Generalist 4-8

Discussion in 'Multiple Subject Tests' started by newtoclass, Feb 24, 2010.

  1. newtoclass

    newtoclass Rookie

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    Feb 24, 2010

    Hi,

    I am planning on taking the Generalist 4-8 test in April. I was told by my advisor, that one of the best ways to prepare for the test, is to cull through old textbooks. Does anyone have any recommendations that could help me pass the exam?
     
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  3. TeacherGroupie

    TeacherGroupie Moderator

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    Feb 24, 2010

    Welcome to A to Z, newtoclass.

    Old textbooks can be fine resources, yes, though some old textbooks can be remarkably difficult to wade through. You might want to leaf through the threads in this Multiple Subject Tests subforum - on this test, but also on other states' related tests - for other suggestions as to resources.

    Which subject areas in the test have you most concerned?

    (I do hope that the phrase your advisor used wasn't "cull through": to cull a seedling, for example, is to select it in order to get rid of it so the remaining seedlings will have more room.)
     
  4. newtoclass

    newtoclass Rookie

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    Feb 26, 2010

    I used the word cull.

    I'm weakest in math and science.
     
  5. TeacherGroupie

    TeacherGroupie Moderator

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    Feb 26, 2010

    Ah, vocabulary.

    For science in teacher tests, my absolute favorite resource is Usborne's Science Encyclopedia, which was updated just last year (ISBN 978-0-7945-2629-0 or 978-0794525279). It's clearly written and gloriously visual, with hands-on experiments and Web links to follow for more information. Usborne also has a fine Dictionary of Math (or of Maths: Usborne's a British publisher, and one doesn't study "math" in the UK, one studies "maths"...)

    Can you get more specific about where you're hung up in math?
     
  6. newtoclass

    newtoclass Rookie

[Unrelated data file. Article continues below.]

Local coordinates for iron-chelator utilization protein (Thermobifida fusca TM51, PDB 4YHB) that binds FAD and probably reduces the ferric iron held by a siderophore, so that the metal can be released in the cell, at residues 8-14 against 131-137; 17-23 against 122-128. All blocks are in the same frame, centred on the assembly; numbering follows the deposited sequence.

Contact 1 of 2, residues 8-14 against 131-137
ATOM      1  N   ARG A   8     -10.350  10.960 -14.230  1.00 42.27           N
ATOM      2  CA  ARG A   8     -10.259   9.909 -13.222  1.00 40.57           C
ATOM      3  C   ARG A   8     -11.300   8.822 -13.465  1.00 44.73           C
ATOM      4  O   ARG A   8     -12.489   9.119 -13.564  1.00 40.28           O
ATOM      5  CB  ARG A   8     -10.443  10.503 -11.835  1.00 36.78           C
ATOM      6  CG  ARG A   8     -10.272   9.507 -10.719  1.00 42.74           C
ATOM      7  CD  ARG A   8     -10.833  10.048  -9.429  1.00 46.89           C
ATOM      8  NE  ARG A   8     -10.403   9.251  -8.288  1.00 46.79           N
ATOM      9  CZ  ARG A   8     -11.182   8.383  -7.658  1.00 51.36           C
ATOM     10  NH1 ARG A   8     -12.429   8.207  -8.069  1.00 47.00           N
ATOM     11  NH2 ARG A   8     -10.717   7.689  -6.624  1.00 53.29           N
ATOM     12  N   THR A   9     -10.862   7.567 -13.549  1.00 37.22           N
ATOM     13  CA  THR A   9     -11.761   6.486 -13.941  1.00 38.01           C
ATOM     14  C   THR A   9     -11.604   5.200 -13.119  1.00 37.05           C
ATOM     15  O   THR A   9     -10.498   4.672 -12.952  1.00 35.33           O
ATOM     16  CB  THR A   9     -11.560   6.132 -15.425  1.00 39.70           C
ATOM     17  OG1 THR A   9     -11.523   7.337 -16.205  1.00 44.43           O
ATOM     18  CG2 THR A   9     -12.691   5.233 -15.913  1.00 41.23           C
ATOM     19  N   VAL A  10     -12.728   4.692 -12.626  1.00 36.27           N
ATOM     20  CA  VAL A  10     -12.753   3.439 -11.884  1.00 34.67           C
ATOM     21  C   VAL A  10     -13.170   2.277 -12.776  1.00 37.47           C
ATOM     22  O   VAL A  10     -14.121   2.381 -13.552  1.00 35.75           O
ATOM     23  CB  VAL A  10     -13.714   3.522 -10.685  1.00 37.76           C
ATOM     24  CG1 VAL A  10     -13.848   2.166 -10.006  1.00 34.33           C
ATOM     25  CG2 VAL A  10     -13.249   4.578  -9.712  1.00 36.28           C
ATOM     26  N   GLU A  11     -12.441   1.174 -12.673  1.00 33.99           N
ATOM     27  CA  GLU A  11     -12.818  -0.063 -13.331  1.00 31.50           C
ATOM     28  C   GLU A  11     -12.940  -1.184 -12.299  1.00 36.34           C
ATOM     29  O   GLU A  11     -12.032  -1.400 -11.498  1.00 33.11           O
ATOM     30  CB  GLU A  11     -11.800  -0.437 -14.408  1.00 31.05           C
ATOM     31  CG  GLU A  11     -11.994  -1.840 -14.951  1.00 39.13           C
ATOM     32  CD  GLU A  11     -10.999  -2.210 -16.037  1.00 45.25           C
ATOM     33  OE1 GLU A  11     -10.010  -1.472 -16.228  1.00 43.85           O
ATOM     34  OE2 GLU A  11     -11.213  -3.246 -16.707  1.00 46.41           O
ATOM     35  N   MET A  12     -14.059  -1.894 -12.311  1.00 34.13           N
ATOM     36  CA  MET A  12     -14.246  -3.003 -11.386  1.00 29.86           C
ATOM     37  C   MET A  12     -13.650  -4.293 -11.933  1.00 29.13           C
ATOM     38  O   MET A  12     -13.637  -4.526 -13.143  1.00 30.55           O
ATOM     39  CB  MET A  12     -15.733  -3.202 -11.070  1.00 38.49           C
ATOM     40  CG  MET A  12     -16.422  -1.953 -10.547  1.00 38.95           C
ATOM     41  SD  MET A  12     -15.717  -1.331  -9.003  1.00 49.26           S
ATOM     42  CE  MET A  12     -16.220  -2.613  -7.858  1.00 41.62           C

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    Feb 26, 2010

    My main problem area in math is geometry.
     
  7. TeacherGroupie

    TeacherGroupie Moderator

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    Feb 26, 2010

    Areas and perimeters and volumes, like that? Or cosines and tangents and proofs?
     
  8. newtoclass

    newtoclass Rookie

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    Feb 26, 2010

    Areas and parimeters.
     
  9. TeacherGroupie

    TeacherGroupie Moderator

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    Feb 26, 2010

    Okay, first some language. You can use a meter to measure, say, water use, right? Well, meter is Greek for 'measure'. And peri- is Greek for 'around' (the membrane AROUND your heart, for example, is the pericardium). So peri-meter is literally measuring-around, and specifically it's measuring around a polygon. For most elementary teacher tests, perimeter questions focus on rectangles or squares or the occasional triangle.

    Think of perimeter as, for example, the fence that goes all the way around a lawn. If my lawn is 20 feet long and 15 feet wide, the perimeter P = 20 ft + 15 ft + 20 ft + 15 ft, or 2 x 20 ft + 2 x 15 feet, or 70 feet - I'd need 70 feet of fence to enclose it.

    Area would be the expanse of sod inside the fence. Let's suppose for a moment that sod is sold in squares and that each square measures 1 foot on a side. Then how many squares do I need to sod the space? I can fit 20 along the long side and 15 along the wide side, so we could say I need columns of 20 squares each or 20 rows of 15 squares each - in either case, I'm going to need 20 x 15 squares, or 300 square feet of sod.

    Does that help, for starters?
     

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